Workers Vanguard No. 932

13 March 2009


In Celebration of International Women’s Day

(Quote of the Week)

International Women’s Day originated in March 1908 when the mainly immigrant female needle trades workers marched in New York City to demand an eight-hour day and women’s suffrage. A mass outpouring of women on International Women’s Day in Petrograd in 1917 sparked the revolutionary upheaval that culminated in the Russian October Revolution—the greatest victory ever in the struggle for women’s emancipation. In 1920, Bolshevik leader V.I. Lenin underscored the fact that the fight for women’s liberation is an integral part of the fight for proletarian revolution.

The Soviet government is the first and only government in the world to have completely abolished all the old, despicable bourgeois laws which placed women in a position of inferiority to men, which placed men in a privileged position, for example, in respect of marital rights and of children. The Soviet government, the government of the working people, is the first and only government in the world to have abolished all the privileges of men in property questions, privileges which the marriage laws of all bourgeois republics, even the most democratic, still preserve.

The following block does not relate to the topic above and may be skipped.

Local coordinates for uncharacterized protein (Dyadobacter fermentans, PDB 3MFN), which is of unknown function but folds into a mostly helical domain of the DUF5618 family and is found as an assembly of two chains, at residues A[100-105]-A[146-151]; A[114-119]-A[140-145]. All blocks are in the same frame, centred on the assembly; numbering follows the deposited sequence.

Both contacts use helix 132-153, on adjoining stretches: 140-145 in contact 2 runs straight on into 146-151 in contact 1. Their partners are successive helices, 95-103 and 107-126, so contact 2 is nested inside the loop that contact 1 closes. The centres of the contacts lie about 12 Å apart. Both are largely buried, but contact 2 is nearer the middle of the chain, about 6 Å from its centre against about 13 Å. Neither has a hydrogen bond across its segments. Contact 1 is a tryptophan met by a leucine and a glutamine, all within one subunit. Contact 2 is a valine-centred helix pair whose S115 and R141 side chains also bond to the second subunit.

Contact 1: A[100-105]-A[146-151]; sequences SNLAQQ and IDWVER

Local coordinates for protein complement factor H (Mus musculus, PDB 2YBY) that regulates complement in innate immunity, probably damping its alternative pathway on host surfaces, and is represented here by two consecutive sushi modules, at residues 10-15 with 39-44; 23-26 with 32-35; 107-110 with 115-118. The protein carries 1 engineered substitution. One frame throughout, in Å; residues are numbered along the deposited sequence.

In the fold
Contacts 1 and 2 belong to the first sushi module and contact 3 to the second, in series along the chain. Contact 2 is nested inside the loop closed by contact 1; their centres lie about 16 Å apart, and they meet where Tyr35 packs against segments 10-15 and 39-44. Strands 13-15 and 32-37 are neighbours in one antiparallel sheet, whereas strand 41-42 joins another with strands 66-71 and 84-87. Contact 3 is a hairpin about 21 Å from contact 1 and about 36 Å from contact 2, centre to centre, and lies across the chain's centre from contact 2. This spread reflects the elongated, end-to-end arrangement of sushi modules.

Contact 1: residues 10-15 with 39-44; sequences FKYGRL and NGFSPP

Wherever there are landowners, capitalists and merchants, women cannot be the equal of men even before the law.

Where there are no landowners, capitalists or merchants, and where the government of the working people is building a new life without these exploiters, men and women are equal before the law.

But that is not enough.

Equality before the law is not necessarily equality in fact.

We want the working woman to be the equal of the working man not only before the law but in actual fact. For this working women must take an increasing part in the administration of socialised enterprises and in the administration of the state....

The proletariat cannot achieve complete liberty until it has won complete liberty for women.

—V.I. Lenin, “To the Working Women” (21 February 1920)